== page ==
• Years of service, references and current clients. Do other employers with similar workforces recommend the vendor?
  • Service location. Will the EAP services be available onsite, offsite or both?
  • Ability to provide services to employees in different locations. Can the provider handle clients who are not all in the same geographic area?
  • Hours of service. Are services available to employees who work night shifts or unusual hours?
  • Scope of services. Does the vendor offer a full range of services, such as stress management, elder care help, substance abuse programs, wellness programs and financial counseling?
  • Referrals. Is the vendor able to refer employees to outside resources when the employees need more or different help than the EAP alone provides?
  • Follow-up services. Is there a process for tracking clients' progress and ensuring they continue to get the help they need?
  • Credentials and training. Can the EAP provider show that its professional employees are trained and that they hold appropriate and updated credentials?

See SHRM's Guide to Employee Assistance Programs.

Communications

HR generally takes primary responsibility for developing program guidelines and training employees and managers to ensure that everyone understands the organization's EAP services and how to access them. As a result, it is generally HR that develops internal documents to communicate policy requirements, changes and clarifications. See How to Explain Benefits to Employees Who Don't Care.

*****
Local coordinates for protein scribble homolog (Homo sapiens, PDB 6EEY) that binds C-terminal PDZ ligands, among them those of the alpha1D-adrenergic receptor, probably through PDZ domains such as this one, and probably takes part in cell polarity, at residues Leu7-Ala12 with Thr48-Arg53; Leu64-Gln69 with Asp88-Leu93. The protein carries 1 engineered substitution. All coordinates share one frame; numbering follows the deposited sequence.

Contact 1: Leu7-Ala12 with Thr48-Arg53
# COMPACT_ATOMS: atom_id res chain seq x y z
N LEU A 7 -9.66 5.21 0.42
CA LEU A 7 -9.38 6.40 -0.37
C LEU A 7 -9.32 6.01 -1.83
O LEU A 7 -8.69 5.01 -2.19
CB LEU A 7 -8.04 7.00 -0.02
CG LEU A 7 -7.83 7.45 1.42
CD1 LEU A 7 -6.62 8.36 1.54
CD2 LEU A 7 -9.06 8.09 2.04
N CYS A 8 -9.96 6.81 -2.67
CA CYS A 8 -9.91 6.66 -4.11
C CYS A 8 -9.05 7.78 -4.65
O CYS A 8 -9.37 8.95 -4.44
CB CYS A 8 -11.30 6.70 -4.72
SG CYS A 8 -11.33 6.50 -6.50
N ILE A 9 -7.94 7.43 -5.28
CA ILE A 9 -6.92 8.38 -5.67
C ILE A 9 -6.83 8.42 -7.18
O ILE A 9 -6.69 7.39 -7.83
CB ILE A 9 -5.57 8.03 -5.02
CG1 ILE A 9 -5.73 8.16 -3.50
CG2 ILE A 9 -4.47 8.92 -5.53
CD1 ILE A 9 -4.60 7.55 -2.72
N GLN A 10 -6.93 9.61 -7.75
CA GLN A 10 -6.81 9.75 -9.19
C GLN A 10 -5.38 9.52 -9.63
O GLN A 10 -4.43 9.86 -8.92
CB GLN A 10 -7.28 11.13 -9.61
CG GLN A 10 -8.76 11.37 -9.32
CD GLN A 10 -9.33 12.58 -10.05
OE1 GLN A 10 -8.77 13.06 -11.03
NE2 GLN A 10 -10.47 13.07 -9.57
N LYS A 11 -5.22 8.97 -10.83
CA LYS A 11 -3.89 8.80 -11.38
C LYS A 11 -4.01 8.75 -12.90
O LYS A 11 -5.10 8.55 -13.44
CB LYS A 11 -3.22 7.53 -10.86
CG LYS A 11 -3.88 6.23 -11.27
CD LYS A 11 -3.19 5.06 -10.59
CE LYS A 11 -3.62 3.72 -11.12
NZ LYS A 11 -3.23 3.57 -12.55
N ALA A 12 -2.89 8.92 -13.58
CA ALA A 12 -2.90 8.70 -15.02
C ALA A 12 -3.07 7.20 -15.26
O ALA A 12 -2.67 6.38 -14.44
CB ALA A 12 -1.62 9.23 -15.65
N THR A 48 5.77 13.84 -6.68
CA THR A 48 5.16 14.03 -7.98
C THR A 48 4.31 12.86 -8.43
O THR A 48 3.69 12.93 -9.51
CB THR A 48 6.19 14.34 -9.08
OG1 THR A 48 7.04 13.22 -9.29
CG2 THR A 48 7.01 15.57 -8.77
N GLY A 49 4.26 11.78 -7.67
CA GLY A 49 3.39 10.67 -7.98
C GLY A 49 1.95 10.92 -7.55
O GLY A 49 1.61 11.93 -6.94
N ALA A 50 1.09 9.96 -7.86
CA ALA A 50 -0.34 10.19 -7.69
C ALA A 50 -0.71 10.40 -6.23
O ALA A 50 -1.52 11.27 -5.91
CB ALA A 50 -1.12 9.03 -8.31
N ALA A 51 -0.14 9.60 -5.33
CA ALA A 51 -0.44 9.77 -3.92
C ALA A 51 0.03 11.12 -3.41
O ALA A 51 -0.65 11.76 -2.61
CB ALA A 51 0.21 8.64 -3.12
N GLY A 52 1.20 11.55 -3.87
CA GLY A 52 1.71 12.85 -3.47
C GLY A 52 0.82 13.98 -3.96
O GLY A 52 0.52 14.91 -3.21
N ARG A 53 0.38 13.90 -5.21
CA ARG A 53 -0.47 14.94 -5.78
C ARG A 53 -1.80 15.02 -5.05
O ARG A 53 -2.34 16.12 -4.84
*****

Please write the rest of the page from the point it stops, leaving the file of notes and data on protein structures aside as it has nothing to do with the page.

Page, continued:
Employees will not turn to EAPs unless they understand what the programs really offer, so employers need to promote EAPs. Although a majority of employees report taking steps to improve their health, the majority of employees also say they are doing so on their own—they never use their employers' EAP services. The reason for the reluctance to use EAPs may be the programs' early focus on counseling employees with alcohol problems. Employees may view the EAP as a program only for substance abuse, when today's EAPs offer more.